column (a))
 
(a)
(b)
(c)
Equity compensation plans approved by security holders(1)
2,169,213
 
38.24
 
2,678,052
 
Equity compensation plans not approved by security holders(2) 
737,147
 
8.28
 
__
 
Total
2,906,360
30.64
2,678,052
 
(1)  
The WellCare Health Plans, Inc. 2004 Equity Incentive Plan (the “2004 Equity Plan”) was approved by our shareholders in June 2004 and the WellCare Health Plans, Inc. 2005 Employee Stock Purchase Plan (the “ESPP”) was approved by our shareholders in June 2005. As of December 31, 2006, there were 2,297,438 shares reserved for future issuance under the 2004 Equity Plan and 380,614 shares reserved for future issuance under the ESPP. The total number of shares of common stock subject to the granting of awards under our 2004 Equity Plan may be increased on January 1 of each year, commencing on January 1, 2005 and ending on January 1, 2013, in an amount equal to the lesser of 3% of the number of shares of common stock outstanding on each such date, 1,200,000 shares, or such lesser amount determined by our board of directors. The total number of shares of common stock subject to the granting of awards under our 2004 Equity Plan was increased by 1,182,840 shares effective January 1, 2006. In addition to options, shares may be issued in restricted stock awards, performance awards and other stock-based awards under the 2004 Equity Plan.

32

 
(2)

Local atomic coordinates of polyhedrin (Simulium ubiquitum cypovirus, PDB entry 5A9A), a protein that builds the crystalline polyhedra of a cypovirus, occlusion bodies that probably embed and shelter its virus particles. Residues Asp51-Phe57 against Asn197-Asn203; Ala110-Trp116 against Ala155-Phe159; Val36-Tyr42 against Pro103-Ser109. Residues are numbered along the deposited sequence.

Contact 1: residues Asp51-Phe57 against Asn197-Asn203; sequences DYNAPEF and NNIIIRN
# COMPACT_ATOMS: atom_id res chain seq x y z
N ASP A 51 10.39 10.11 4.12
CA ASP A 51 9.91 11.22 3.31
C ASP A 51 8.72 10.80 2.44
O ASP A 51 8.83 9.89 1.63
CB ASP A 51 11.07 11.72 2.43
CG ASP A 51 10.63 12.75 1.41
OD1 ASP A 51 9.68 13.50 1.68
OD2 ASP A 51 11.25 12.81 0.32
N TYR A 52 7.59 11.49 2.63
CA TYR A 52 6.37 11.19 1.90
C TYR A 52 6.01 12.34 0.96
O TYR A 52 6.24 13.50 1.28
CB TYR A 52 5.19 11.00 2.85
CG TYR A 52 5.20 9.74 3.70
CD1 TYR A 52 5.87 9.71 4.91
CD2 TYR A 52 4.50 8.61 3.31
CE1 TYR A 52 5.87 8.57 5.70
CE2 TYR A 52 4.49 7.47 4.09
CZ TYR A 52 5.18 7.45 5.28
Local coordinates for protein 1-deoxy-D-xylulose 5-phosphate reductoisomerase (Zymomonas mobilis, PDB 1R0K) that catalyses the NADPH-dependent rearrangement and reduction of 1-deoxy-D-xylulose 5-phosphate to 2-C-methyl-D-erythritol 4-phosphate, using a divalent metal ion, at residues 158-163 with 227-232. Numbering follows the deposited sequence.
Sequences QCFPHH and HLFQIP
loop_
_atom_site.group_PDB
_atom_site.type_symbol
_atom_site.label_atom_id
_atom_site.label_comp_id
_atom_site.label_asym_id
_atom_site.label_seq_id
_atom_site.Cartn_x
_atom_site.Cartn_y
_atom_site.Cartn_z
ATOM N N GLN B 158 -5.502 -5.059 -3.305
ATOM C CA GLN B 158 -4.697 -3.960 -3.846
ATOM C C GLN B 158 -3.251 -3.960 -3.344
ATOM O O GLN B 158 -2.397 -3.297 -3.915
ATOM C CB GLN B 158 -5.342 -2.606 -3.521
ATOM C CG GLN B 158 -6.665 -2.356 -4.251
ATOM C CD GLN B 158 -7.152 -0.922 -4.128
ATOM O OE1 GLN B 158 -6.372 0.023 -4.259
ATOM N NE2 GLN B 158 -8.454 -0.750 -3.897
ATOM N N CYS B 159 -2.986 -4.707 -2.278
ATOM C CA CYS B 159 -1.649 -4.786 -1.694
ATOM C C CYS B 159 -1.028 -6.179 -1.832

Equity compensation plans not approved by our shareholders include the WellCare Holdings, LLC 2002 Employee Option Plan (the “2002 Plan”) and an aggregate of seven stock option agreements (the “Non-Plan Grants”) entered into with individuals prior to our initial public offering. The 2002 Plan was adopted by our board of directors in September 2002 and is administered by our compensation committee. Under the 2002 Plan, certain employees were granted non-qualified stock options to purchase shares of our common stock at an exercise price per share equal to the fair market value of our stock on the date of grant as determined by our board. Generally, option awards granted under the 2002 Plan vest as to 25% of the shares subject to the award on the first anniversary of the date of grant, and as to 2.083% upon the end of each full calendar month thereafter, and expire on the tenth anniversary of the date of grant. Subject to certain exemptions and conditions, if a grantee ceases to be an employee of ours for any reason other than death, all of the grantee’s options that were exercisable on the date of termination of employment will remain exercisable for 60 days after the date of such termination. In the case of death, all of the grantee’s options that were exercisable on the date of death will remain exercisable for a period of 180 days from such date. Unvested options will terminate upon a change in control. Options issued under the 2002 Plan may not be sold, pledged, assigned, transferred or otherwise disposed of other than pursuant to applicable laws of descent and distribution or for estate planning purposes if approved by the board. The board generally has the power and authority to amend or terminate the 2002 Plan at any time without approval from our stockholders; however, no amendment may, in any material respect, adversely impair the rights of any grantee without the grantee’s written consent. No option awards have been granted under the 2002 Plan since June 2004 and no options remain available for future issuance under this plan. The terms of the Non-Plan Grants are materially similar to the terms of options granted under the 2002 Plan. Six of the Non-Plan Grants, exercisable for an aggregate of 23,780 shares of common stock, were issued to individuals other than our directors or executive officers. The weighted-average exercise price of those six outstanding option grants is $4.72 per share. The vesting schedule of those six Non-Plan Grants is as follows: (a) three options, exercisable for an aggregate of 18,494 shares, vested as to 25% after one year, and as to 2.083% upon the end of each full calendar month thereafter, (b) one option, exercisable for an aggregate of 4,066 shares, vested in full on the grant date, and (c) two options, exercisable for an aggregate of 1,220 shares, vest as to 4.167% upon the end of each full calendar month following the grant date. In November 2004, our board of directors determined to fully accelerate the vesting of four out of the five option grants listed in both subsections (a) and (c) above. The remaining Non-Plan Grant was issued to one of our directors, Christian Michalik. On December 31, 2003, Mr. Michalik was granted options to purchase 40,657 shares at a per share exercise price of $6.47. These options expire on December 31, 2013, vested as to 25% of the shares subject thereto on June 30, 2004, and vest as to 2.083% upon the end of each full calendar month thereafter.